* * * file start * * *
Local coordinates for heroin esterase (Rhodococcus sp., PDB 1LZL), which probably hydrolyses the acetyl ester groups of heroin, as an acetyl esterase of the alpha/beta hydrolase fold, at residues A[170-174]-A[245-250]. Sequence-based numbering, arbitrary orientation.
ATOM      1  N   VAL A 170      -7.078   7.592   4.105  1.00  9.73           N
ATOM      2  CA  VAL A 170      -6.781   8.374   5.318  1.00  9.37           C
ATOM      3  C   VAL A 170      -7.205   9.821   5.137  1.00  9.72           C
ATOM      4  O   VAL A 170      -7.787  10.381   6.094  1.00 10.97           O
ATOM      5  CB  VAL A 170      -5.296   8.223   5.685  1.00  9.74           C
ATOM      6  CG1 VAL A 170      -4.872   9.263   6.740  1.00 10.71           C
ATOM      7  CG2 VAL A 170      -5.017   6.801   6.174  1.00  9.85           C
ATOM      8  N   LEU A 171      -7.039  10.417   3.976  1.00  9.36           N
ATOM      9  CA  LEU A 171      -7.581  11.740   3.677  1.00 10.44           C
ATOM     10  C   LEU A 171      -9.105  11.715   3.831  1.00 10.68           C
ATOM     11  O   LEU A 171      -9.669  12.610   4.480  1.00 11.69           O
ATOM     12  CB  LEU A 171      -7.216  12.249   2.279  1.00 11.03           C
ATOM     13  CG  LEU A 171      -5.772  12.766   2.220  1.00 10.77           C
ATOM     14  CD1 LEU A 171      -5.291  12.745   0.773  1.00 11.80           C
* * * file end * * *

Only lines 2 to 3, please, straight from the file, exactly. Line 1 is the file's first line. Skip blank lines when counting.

ATOM      1  N   VAL A 170      -7.078   7.592   4.105  1.00  9.73           N
ATOM      2  CA  VAL A 170      -6.781   8.374   5.318  1.00  9.37           C